Palm Springs International Short Film Festival is one of the few fests devoted exclusively to shorts. Each year, the PS fest features a number of GLBT-oriented offerings. Eight such shorts were screened last week: Prora, Performance Anxiety, The Oldest Lesbian in the World!, What You Looking At?!, Pursuit, Hot in the Zipper, Hold on Tight and Absence of Love.
While all have their charms and/or positive qualities, the standouts for me were Prora, Stephane Riethauser's examination of two young men struggling with their attraction to one another while touring the massive remnants of a real-life Nazi resort; the alternately insightful and amusing Oldest Lesbian, a no-holds-barred documentary about out, 99-year old Bobbie Staff; and What You Looking At?!, in which a drag queen and an orthodox Muslim woman trapped in an elevator strive to find common ground.
Alas, none of the GLBT shorts were named as award winners at the fest's end. However, organizers deserve kudos not only for programming them but for having the cajones to run a major film festival during summer in one of the hottest cities in the US, and getting a sizable number of people to show up.
Speaking of short films, Guest House films has just released Blue Briefs, their latest DVD compilationof six gay-themed shorts. As the title implies, these are generally bittersweet tales of young men finding and, more often than not, losing love. They include Requited, a nice mix of melancholy and camp humor that features several attractive actors and asks the resonant question (especially for those of us whose first love was our straight best friend) "How do you get over something you never had?"; the truly heartbreaking We Once Were Tide, in which a lonely man on the South Coast of England is caught between his lover and duty to his terminally-ill mother; Iranian-American director Abdi Nazemian's Revolution, starring Cougar Town's Busy Philipps as the mother of a gay teenager who falls for the son of the traditional Iranian family they are working for and living with; and the amateurish but still compelling Frozen Roads, from Canada. I found the characters and/or voiceover in the collection's remaining two films -- Boys Like You and The In-Between -- irritatingly, endlessly chatty.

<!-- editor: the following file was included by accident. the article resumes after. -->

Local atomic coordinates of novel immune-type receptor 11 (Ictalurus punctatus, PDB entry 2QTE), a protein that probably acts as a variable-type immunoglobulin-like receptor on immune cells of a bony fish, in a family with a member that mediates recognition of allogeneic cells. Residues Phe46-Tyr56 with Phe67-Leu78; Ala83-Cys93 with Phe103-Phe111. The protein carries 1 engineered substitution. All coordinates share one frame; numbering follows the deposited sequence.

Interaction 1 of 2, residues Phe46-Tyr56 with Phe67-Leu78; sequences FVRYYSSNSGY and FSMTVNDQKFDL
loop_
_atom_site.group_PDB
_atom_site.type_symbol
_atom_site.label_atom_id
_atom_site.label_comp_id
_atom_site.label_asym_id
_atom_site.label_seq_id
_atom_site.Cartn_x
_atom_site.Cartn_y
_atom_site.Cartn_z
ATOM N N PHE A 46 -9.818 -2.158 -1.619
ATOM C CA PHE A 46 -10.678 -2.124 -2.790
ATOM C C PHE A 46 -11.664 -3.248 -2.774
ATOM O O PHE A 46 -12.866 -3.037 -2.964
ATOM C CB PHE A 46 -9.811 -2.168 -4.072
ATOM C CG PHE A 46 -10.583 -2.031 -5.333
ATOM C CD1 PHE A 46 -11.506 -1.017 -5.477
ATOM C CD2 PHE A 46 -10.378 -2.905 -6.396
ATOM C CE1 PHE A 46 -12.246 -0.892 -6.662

And speaking of other recent film festivals that showcased GLBT topics, both San Francisco's Frameline and the Los Angeles Film Festival came to a close this past Sunday. Although LAFF ended with the well-received world premiere of gay-friendly stripper extravaganza Magic Mike, the fest's second week also featured the US premiere of the potent documentary Call Me Kuchu. It details the ongoing persecution of homosexuality in ultra-conservative Uganda. The film was also screened at Frameline a few days later and won that fest's award for Best Documentary. It is absolutely not to be missed. Cloudburst, starring Olympia Dukakis and Brenda Fricker as a lesbian couple, won Frameline's Audience Award for Best Feature while Beasts of the Southern Wild (which I acclaimed here a couple of weeks ago) won the Audience Award for Best Feature at LAFF. LAFF's Jury Award for Best Performance was shared by the cast of the gay-themed Four, which I also reviewed in my pre-LAFF coverage.
Blue Briefs: B
Call Me Kuchu: A-
Review by Rev. Chris Carpenter, resident film critic of Movie Dearest and Rage Monthly Magazine.